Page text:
I don't know I have got really confused. Now if an object has energy, it can move. Is their any scientific explanation in molecular level or something why does energy make an object move. Also how do net forces work. If their is a box at rest and two people are pushing it with equal force in opposite directions. The object stays at rest. My question is what happens to the energy provided by two people. Does it cancel (how?), or does the object keep gaining energy without moving? I don't understand how forces give energy in a certain direction, what determines the direction? Thanks!! :smile:
     
    Last edited: May 25, 2010
  10. May 25, 2010 #9
    Forces do really exist in nature and they are measurable. As we all know its SI unit is Newton.
    I would like to say, when an object is disturbed by a force and with no resistance in the path, it will move (accelerate) in order to show its opposition to the source which is creating force. The source has to impart some energy to it, thereby it is weakened.
    Force can be viewed as a disturbance and the objects react to eliminate/de-magnify it.
     
  11. May 25, 2010 #10

    Doc Al

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    Re: Why does energy behave the way it does?

    The people are not providing any energy to the box.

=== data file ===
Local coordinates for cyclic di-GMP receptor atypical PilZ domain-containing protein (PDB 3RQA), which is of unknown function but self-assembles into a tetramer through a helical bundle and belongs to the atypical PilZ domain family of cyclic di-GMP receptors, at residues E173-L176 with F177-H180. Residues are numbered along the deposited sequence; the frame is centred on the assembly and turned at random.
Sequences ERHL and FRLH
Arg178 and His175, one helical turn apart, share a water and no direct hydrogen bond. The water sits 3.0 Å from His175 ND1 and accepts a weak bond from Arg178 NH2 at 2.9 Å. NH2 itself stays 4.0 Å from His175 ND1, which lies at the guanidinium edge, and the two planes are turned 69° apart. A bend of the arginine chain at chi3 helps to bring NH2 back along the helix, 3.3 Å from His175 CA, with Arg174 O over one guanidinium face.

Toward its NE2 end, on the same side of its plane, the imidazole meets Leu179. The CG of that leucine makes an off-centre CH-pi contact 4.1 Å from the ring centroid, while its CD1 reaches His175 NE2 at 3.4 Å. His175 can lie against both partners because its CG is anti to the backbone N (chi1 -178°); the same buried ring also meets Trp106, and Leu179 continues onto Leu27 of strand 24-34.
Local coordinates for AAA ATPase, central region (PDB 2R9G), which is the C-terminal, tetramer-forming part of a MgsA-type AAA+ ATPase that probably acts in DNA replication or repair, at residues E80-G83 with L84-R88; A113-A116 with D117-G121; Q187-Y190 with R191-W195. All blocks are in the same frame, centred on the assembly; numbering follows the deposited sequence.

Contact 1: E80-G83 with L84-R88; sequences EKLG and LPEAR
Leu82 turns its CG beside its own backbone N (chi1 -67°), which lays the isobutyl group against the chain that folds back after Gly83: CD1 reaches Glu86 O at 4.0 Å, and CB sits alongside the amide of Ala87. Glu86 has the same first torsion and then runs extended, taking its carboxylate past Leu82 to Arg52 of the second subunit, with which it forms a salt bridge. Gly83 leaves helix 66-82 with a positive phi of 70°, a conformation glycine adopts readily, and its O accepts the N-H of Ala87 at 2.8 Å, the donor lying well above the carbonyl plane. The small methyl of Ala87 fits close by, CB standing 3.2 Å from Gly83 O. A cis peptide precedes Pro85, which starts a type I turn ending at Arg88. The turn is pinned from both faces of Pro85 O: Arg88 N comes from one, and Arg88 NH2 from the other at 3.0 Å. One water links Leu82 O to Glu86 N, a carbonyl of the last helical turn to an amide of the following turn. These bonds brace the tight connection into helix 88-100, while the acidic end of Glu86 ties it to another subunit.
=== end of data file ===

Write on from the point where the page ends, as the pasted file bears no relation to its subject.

12. May 25, 2010 #11
    Re: Why does energy behave the way it does?

    Thanks for the reply :smile: When one person pushes on the box, due to momentum collision energy is transferrred to the box. Then the other person who pushes in the opposite direction also transfers energy to the box. I don't understand why no energy is transferred?
     
  13. May 25, 2010 #12

    russ_watters

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    Re: Why does energy behave the way it does?

    No. Force is not energy. Energy (work) is force times distance, so if there is no disance, there is no energy.
     
  14. May 25, 2010 #13

    Doc Al

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    Re: Why does energy behave the way it does?

    Are you talking about pushing the box or colliding with the box? If you push something and it doesn't move, then you are not transferring any mechanical energy to that something.
     
  15. May 25, 2010 #14

    russ_watters

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    The question isn't philosophical, it is just a misunderstanding of what energy is: you're looking at the issue backwards. Energy is the biproduct of the movement, not the cause. The force is the cause of the motion.